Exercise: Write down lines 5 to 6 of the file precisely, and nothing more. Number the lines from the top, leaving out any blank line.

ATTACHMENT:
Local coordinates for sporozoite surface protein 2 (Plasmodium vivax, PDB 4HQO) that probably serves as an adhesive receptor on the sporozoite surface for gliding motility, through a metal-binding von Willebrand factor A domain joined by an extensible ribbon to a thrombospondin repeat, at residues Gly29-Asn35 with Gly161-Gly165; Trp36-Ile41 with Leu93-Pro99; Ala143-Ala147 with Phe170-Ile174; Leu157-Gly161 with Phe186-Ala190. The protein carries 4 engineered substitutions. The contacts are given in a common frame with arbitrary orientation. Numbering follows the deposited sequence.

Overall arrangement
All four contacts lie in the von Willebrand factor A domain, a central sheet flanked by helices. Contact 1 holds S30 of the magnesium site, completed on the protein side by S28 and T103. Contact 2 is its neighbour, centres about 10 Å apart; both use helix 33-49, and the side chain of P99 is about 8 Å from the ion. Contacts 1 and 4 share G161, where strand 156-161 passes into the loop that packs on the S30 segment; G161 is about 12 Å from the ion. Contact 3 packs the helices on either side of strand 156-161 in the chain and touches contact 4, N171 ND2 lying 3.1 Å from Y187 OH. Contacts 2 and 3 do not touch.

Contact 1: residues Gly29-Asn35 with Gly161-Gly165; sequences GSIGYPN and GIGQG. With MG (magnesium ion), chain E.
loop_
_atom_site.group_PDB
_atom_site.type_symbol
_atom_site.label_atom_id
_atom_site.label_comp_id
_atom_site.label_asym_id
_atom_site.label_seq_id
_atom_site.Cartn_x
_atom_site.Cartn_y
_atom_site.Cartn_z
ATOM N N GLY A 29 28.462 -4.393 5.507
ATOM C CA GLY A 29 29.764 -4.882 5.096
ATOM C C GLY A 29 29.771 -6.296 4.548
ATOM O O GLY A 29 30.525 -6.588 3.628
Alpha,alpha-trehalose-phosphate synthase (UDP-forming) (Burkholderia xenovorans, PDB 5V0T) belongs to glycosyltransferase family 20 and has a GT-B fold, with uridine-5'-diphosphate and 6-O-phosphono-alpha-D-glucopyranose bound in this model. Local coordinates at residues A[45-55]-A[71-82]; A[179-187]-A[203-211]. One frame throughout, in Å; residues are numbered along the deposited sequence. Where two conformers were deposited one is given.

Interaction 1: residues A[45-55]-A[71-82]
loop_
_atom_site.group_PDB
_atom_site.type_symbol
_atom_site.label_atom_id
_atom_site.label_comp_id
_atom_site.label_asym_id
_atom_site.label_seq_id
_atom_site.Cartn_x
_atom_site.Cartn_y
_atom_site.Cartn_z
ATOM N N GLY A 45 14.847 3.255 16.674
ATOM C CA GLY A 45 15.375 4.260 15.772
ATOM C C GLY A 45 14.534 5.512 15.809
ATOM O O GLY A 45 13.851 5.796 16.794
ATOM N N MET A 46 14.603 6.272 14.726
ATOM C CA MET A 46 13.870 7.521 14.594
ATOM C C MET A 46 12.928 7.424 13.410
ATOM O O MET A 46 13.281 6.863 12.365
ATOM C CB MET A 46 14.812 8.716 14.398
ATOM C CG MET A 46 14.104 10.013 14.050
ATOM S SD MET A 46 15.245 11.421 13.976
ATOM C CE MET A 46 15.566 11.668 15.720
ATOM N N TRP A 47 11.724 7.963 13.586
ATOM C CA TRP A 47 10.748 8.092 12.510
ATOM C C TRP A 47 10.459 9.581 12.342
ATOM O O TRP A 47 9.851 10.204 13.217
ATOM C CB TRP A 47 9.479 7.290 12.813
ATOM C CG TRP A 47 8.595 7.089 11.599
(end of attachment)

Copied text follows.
loop_
_atom_site.group_PDB